Tampa Steel: Ternium Sees Tons From Pesquería Replacing Imports

Ternium Mexico president César A. Jiménez sees the company’s investment in Pesquería, outside of Monterrey, as an opportunity to replace imports with steel produced in Mexico.

Tampa.Steel.ConferenceJiménez sat down with SMU managing editor Michael Cowden at SMU’s Tampa Steel Conference for a Fireside Chat. Beyond Pesquería, he gave his thoughts on a range of topics, including “unfair” imports, the United States-Mexico-Canada Agreement (USMCA), and decarbonization.

Last year, Ternium announced a new cold-rolling mill, a hot-dip galvanizing line, a push-pull pickling line – total investment of approximately $1 billion. Those value-added lines are expected to start up in 1H 2024. The site already includes a new, 4.5-million-ton-per-year hot strip mill. Also on the horizon is a greenfield electric-arc furnace (EAF) facility.

“As our CEO (Máximo Vedoya) said a few months ago, the deadline is 2027, and it is a critical project for us,” Jiménez said.

Vedoya has said that Ternium is committed to bringing all its facilities into USMCA compliance by 2027. That would entail adding additional local melt capacity.

When asked if the company would be producing more challenging grades of steel in Pesquería, Jiménez said they are already making sheet for API-grade line pipe and exposed automotive applications.

He said, in general, the new capacity being added at Ternium “will be replacing imports from overseas.” He thinks the company won’t have to do this alone because the Mexican government will likely assist in combating imports from Asia and other overseas jurisdictions.

“At least in Mexico it will be normal dumping cases in fighting against unfair imports,” he said, noting that Mexico would be unlikely to use non-traditional measures such as Section 232 in the US.

Looking at the wider picture, Jiménez said Covid changed the way supply chains work, and companies need to adapt to those new changes. That includes near-shoring, or “friend-shoring” – moving businesses back from overseas to locate among political allies, Jiménez said.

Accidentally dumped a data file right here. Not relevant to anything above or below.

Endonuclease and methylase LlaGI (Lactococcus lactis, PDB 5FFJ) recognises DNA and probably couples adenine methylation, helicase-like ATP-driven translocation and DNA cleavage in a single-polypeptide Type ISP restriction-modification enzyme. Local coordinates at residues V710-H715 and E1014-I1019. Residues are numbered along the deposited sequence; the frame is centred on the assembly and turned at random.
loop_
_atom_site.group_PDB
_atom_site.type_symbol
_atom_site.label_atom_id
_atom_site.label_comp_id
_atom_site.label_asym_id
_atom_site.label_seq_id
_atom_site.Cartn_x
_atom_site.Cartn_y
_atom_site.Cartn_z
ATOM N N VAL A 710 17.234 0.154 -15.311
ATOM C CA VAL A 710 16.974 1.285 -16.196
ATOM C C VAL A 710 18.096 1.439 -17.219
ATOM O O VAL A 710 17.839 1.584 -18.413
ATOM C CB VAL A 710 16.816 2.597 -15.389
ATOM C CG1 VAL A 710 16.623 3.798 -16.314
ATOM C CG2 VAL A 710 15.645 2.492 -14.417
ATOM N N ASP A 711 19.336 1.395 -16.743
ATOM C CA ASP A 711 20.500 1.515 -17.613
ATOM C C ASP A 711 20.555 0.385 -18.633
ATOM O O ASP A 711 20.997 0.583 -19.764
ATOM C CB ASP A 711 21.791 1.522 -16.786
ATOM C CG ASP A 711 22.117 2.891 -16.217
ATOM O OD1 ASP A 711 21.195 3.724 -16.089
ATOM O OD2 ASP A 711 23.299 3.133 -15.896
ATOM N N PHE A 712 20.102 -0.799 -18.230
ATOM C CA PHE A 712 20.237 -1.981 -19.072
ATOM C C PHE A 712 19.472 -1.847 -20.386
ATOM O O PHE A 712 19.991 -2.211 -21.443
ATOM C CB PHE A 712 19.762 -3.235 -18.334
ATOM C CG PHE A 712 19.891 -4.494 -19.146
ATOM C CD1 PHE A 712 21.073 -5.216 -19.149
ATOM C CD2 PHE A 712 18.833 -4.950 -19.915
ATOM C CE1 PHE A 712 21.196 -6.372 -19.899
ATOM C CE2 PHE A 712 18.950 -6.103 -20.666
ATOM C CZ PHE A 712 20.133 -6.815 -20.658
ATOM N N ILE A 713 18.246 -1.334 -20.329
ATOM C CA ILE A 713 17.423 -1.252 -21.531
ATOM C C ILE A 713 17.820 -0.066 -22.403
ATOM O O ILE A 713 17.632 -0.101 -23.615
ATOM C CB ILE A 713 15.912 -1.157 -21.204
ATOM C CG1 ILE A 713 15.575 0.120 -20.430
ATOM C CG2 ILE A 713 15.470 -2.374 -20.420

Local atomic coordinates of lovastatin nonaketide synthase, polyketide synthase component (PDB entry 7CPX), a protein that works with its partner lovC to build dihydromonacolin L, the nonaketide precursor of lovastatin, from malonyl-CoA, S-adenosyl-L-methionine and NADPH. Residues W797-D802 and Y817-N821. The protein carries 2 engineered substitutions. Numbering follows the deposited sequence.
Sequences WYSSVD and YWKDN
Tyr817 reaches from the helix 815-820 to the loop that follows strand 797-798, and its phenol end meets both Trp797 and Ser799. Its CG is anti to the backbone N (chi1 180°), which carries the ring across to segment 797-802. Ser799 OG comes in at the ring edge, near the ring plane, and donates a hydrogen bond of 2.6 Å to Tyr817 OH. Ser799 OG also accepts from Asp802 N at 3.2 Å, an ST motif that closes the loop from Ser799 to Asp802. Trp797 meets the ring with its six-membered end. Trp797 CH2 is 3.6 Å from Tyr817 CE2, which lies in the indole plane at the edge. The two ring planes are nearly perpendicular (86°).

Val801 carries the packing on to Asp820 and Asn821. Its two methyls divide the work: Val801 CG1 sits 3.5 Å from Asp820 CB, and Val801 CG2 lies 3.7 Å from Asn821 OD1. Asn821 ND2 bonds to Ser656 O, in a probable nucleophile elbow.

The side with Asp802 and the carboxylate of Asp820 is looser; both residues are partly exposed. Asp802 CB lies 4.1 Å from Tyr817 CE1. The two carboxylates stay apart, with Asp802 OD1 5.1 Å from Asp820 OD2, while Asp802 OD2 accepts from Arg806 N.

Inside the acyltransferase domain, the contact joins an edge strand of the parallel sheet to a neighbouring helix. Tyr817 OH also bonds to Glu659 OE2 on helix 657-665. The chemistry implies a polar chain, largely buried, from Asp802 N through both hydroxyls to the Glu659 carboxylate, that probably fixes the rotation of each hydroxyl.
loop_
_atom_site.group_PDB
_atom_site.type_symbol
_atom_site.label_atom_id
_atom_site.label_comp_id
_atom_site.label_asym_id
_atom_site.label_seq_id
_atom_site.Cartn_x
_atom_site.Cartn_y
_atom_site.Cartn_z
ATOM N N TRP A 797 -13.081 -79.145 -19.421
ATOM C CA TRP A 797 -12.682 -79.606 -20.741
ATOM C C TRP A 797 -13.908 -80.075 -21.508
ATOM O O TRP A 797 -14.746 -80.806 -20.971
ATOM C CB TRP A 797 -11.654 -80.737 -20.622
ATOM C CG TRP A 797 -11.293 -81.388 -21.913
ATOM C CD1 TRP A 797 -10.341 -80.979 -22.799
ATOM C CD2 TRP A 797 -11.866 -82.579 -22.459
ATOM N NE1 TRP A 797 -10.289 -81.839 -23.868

“Neighboring countries can help out in making the supply chains run more smoothly,” Jiménez said, especially within the USMCA trade bloc.

“Governments realize that the closer the supply chains are,” the more competitive the region is going to be, he said. He added that the USMCA area is perhaps the most stable and balanced in terms of supply/demand in steel production.

While near-shoring is one issue talked about in the current business climate, another is decarbonization. Jiménez said the company aims to reduce emissions by 20% by 2030.

And might Ternium expand not only by building new facilities but also via mergers and acquisitions, Cowden asked, noting the wave of acquisitions that have taken place in the last few years in the US steel sector. “We are always looking for opportunities,” Jiménez said.

As for prices, Jiménez observed that while steel prices trended down in the second half of 2022, they appeared to rebound in the fourth quarter. He expects that trend to continue for a few months.

However, he noted that, “Inflation is still high, interest rates continue to increase, so we can’t say everything will be rosy from now on.” He also predicted that markets would see more typical cycles following the huge swings stemming from the pandemic and the war in Ukraine. That would be “a good result for us,” he said.

By Ethan Bernard, ethan@steelmarketupdate.com